Don't expect another long and messy legislative fight over transportation funding any time soon.
"This was the one bite at the apple," he said. "And I'm glad the General Assembly had the courage to do that," he said. "And I think, looking back, we'll all be glad that we did. We are not going to be a state that's behind the curve."
The compromise that emerged late Tuesday fell short of the $1 billion annual threshold that Deal and other GOP leaders set for the plan, though Deal said he was satisfied thanks to one-time bonds of roughly $175 million that push the total above $1.1 billion.
How it got there came as a surprise. The deal included new $5 fees tacked onto hotel and motel stays that has infuriated the hospitality industry. Lawmakers settled on the surcharge aimed at out-of-towners rather than tack on new fees for rental cars. Deal urged hoteliers to hold their complaints.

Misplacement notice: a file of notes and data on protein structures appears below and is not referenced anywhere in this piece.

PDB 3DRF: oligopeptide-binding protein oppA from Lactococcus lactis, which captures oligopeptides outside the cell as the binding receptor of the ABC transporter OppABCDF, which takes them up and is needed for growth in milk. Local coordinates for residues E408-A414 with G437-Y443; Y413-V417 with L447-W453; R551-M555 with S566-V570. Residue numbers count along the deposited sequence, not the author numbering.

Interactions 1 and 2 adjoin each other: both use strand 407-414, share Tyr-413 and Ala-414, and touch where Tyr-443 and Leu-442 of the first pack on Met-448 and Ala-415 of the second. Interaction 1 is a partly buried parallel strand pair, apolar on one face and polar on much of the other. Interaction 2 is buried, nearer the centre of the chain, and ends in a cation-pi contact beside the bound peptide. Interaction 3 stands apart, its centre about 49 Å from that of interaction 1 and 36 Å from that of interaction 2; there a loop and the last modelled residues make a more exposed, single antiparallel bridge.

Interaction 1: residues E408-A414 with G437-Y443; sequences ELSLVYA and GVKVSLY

"People wouldn't come to their places of businesses if they didn't have a good way to get there," he said. "Do they want to collect that extra $5? Maybe they don't. But a lot of people who check into hotels and motels probably wonder about some of those other add-on charges over and above the cost of the room itself."
Deal praised lawmakers for stomaching tax increases despite critics who cast the plan as a massive tax increase and said he would pitch it as a public safety necessity at gatherings around the state.
"It would be a great tragedy if we had an accident with a school bus on a deteriorating bridge. There would be no logical explanation as to why that happened," he said. "This would allow us to fix those bridges and make those repairs. And it simply says Georgia is a state that's growing."
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